An Acolyte is someone who spent part of their life in service to a chosen deity, often secluded in a temple dedicated to that god. Typically, an Acolyte would perform sacred rituals and act as an intermediary between their deity and the Mortal Plane. Clerics and Paladins were most likely Acolytes at some point, but you can build a background however you choose. In fact, an Acolyte doesn’t have to be solely good. Perhaps your character was part of a cult that worshiped evil or demonic gods instead! Choosing this Background will allow you and your companions to receive help and care from other followers of your faith, particularly from related temples (provided you left them on good terms). This could be helpful in finding a cheap place to stay, or healing from a recent fight.


There are several different types of Criminal Backgrounds that are most commonly associated with Rogues. The most common are Assassins and Thieves, but there are plenty of other ways to twist this to suit your character. Perhaps your Criminal has more of a Good alignment, working as a hired Spy! Or maybe they grew up as a street urchin, fighting every day to survive. DnD Beyond offers several suggested Specialties for this Background as well, such as Blackmailer, Burglar, and Fence. Choosing the Criminal background can aid your party by offering a decent network of communication in the underground, allowing you to send and receive letters more easily. Adding further bonuses to Deception and Perception could also make it easier to Bribe officials or detect corruption in a local merchant.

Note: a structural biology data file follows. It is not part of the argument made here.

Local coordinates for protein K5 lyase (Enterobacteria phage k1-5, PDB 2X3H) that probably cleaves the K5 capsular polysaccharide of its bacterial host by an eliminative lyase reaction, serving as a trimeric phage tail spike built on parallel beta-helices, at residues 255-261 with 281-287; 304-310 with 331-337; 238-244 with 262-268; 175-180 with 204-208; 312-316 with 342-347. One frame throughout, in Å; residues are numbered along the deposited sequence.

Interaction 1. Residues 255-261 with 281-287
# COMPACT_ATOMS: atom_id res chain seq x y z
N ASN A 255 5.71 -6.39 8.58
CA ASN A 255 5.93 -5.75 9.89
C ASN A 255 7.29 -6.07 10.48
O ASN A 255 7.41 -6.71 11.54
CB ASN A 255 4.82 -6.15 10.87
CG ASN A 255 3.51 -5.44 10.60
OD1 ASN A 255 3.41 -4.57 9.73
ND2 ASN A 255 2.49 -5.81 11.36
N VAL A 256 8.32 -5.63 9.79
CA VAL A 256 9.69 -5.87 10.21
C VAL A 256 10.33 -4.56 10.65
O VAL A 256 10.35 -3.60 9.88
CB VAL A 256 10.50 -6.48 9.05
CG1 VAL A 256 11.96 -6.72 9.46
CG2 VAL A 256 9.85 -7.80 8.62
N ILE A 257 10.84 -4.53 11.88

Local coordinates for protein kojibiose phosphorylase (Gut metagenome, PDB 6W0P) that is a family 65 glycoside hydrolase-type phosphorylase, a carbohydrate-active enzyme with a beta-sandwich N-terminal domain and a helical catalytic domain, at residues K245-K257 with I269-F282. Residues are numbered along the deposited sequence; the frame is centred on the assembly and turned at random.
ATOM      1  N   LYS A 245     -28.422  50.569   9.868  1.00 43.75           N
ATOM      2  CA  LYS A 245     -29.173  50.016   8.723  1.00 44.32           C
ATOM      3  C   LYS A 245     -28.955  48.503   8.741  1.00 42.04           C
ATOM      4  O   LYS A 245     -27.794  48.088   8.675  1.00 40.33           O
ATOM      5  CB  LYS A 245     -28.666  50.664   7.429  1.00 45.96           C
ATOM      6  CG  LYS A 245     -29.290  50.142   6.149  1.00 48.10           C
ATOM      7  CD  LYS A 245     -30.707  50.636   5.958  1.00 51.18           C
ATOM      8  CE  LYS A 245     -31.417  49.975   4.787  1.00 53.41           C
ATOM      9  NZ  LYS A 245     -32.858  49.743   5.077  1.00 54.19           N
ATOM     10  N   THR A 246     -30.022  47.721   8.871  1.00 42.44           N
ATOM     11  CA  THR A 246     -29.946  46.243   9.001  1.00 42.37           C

Folk Hero

Folk Heroes are one of the most well-known classic fantasy tropes out there. Think Farmboy-Turned-Savior à la Rand Al’Thor, Frodo Baggins, Eragon; the list goes on and on. This character archetype is near and dear to many fantasy-lovers, which is why it is so pervasive in the genre. Despite its simplicity, it is still quite a common background choice in DnD players. There isn’t as much you can customize; you could choose the original occupation such as shepherd, farmer, or miner, but a certain allure lies in those simple roots. This character is a hero with humble beginnings and so the common people love and accept them everywhere they go. Commoners will help you and your party where they can, even going as far as hiding you from the local law!


Have you always wanted to be rich and powerful? This background gives you the opportunity to make a character that is wealthy and privileged, offering some useful bonuses to your party thanks to having an important name. If the life of a spoiled Noble isn’t as enticing, perhaps your character was disowned by their family instead? A disgraced name and title isn’t worth nearly as much, but it could lead to some very interesting interactions and quests in the campaign.

It’s a particularly good idea to work closely with your DM when choosing this background, as it will help them to decide on allowances for your nobility within the world they’ve chosen (or created). If you choose to remain a Noble in good standing, this can help your party secure meetings with other local lords and potentially aid in quest advancement.